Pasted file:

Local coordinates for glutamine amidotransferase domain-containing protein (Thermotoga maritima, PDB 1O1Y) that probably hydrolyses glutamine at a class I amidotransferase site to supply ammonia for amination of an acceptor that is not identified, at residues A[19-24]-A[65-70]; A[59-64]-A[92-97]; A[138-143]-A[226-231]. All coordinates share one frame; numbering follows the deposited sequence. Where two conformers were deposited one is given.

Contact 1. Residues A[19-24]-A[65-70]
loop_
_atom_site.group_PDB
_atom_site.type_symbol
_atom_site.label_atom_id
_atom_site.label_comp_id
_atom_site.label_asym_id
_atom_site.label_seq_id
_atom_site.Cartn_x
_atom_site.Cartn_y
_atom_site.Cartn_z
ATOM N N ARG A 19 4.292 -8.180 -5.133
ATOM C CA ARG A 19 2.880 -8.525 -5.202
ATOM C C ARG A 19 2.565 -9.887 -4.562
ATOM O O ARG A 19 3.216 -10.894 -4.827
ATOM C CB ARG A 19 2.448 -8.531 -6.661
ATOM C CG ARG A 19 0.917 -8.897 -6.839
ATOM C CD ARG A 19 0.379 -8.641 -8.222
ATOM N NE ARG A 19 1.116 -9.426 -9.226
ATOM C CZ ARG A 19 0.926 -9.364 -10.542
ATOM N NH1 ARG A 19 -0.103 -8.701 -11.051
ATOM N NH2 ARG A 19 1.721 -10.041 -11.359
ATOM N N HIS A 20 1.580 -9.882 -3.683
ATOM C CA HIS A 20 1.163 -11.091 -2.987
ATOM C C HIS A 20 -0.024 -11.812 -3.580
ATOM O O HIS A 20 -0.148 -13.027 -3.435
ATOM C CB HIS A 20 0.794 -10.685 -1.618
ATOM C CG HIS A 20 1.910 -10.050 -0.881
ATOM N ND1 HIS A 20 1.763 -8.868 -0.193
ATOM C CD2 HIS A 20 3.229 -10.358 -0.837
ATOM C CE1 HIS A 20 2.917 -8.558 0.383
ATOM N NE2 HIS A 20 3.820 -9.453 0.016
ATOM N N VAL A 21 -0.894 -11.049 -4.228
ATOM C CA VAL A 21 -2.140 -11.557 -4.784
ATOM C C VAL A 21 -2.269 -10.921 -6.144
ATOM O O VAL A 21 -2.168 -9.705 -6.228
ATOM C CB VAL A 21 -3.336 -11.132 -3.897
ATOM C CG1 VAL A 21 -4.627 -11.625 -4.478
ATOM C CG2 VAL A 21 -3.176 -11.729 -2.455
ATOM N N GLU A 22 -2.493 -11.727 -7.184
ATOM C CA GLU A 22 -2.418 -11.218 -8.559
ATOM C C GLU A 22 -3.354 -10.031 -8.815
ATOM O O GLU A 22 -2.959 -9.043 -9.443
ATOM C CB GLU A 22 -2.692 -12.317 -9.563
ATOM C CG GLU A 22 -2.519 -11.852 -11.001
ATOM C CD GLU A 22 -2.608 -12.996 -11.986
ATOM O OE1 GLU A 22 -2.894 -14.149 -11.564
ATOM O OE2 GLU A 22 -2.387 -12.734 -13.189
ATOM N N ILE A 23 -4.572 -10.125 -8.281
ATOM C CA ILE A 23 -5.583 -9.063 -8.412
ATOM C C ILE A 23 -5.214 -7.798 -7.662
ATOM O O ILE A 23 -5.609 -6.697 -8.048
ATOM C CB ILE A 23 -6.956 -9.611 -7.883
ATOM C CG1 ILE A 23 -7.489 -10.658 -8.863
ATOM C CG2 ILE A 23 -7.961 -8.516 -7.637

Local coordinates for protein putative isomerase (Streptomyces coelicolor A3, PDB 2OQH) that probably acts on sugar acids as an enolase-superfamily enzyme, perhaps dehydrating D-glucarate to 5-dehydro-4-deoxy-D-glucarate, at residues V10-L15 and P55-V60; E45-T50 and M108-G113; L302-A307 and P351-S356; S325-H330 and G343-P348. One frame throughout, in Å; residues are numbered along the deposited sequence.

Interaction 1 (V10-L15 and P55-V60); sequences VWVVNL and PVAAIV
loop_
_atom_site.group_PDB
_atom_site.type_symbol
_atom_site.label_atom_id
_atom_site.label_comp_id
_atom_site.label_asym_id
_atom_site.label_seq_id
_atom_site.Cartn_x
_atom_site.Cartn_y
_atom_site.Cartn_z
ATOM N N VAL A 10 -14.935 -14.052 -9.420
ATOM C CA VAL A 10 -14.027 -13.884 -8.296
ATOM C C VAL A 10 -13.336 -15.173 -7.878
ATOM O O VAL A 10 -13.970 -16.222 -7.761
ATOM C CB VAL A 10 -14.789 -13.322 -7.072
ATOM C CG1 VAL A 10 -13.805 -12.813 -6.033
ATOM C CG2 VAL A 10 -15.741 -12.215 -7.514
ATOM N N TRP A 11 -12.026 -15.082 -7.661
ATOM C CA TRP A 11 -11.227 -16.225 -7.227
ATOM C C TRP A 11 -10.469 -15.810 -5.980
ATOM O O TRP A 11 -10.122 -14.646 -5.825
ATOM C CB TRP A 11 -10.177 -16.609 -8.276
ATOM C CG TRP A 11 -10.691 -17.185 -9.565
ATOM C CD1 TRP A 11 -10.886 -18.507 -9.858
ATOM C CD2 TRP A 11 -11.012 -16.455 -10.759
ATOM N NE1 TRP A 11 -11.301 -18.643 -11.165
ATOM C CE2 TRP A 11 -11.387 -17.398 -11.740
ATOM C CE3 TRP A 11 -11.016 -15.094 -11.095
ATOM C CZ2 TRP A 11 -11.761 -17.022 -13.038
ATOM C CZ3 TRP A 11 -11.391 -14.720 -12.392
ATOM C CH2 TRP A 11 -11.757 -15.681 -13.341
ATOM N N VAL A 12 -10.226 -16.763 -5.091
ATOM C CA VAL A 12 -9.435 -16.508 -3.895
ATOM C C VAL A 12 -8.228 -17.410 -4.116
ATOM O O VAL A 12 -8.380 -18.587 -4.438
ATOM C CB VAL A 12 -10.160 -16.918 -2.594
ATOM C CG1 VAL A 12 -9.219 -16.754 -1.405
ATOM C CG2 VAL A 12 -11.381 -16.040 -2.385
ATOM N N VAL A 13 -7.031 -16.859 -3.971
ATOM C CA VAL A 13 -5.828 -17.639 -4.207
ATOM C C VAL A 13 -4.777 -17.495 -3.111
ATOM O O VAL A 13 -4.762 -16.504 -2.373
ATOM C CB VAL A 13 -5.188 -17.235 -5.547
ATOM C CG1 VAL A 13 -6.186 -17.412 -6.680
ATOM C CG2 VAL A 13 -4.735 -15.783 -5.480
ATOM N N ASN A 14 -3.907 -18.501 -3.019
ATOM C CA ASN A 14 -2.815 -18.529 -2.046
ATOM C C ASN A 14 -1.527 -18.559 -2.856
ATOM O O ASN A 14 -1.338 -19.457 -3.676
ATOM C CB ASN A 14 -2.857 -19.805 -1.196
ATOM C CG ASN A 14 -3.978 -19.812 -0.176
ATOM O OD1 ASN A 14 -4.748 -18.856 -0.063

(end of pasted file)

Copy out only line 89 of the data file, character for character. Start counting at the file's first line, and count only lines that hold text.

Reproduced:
ATOM C CH2 TRP A 11 -11.757 -15.681 -13.341